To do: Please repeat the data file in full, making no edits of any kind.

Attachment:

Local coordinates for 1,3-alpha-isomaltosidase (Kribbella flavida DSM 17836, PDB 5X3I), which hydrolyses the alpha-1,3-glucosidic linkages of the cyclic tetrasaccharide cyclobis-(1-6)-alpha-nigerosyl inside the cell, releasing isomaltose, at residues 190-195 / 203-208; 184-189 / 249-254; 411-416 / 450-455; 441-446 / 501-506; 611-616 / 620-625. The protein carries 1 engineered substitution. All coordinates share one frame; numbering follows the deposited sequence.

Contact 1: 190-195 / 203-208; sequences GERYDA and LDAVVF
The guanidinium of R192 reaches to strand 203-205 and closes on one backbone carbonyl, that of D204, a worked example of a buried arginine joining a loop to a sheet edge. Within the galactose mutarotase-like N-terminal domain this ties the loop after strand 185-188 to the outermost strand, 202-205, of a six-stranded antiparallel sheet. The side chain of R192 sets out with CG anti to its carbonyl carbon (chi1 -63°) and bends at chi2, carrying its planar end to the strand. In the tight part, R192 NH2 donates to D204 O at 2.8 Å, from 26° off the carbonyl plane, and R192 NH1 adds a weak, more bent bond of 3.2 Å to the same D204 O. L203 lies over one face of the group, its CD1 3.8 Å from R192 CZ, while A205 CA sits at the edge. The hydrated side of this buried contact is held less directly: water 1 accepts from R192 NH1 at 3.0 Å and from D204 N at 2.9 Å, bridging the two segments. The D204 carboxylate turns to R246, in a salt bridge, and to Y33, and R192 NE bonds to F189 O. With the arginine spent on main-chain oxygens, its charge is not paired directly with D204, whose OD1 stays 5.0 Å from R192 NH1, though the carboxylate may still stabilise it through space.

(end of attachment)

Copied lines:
Local coordinates for 1,3-alpha-isomaltosidase (Kribbella flavida DSM 17836, PDB 5X3I), which hydrolyses the alpha-1,3-glucosidic linkages of the cyclic tetrasaccharide cyclobis-(1-6)-alpha-nigerosyl inside the cell, releasing isomaltose, at residues 190-195 / 203-208; 184-189 / 249-254; 411-416 / 450-455; 441-446 / 501-506; 611-616 / 620-625. The protein carries 1 engineered substitution. All coordinates share one frame; numbering follows the deposited sequence.

Contact 1: 190-195 / 203-208; sequences GERYDA and LDAVVF
The guanidinium of R192 reaches to strand 203-205 and closes on one backbone carbonyl, that of D204, a worked example of a buried arginine joining a loop to a sheet edge. Within the galactose mutarotase-like N-terminal domain this ties the loop after strand 185-188 to the outermost strand, 202-205, of a six-stranded antiparallel sheet. The side chain of R192 sets out with CG anti to its carbonyl carbon (chi1 -63°) and bends at chi2, carrying its planar end to the strand. In the tight part, R192 NH2 donates to D204 O at 2.8 Å, from 26° off the carbonyl plane, and R192 NH1 adds a weak, more bent bond of 3.2 Å to the same D204 O. L203 lies over one face of the group, its CD1 3.8 Å from R192 CZ, while A205 CA sits at the edge. The hydrated side of this buried contact is held less directly: water 1 accepts from R192 NH1 at 3.0 Å and from D204 N at 2.9 Å, bridging the two segments. The D204 carboxylate turns to R246, in a salt bridge, and to Y33, and R192 NE bonds to F189 O. With the arginine spent on main-chain oxygens, its charge is not paired directly with D204, whose OD1 stays 5.0 Å from R192 NH1, though the carboxylate may still stabilise it through space.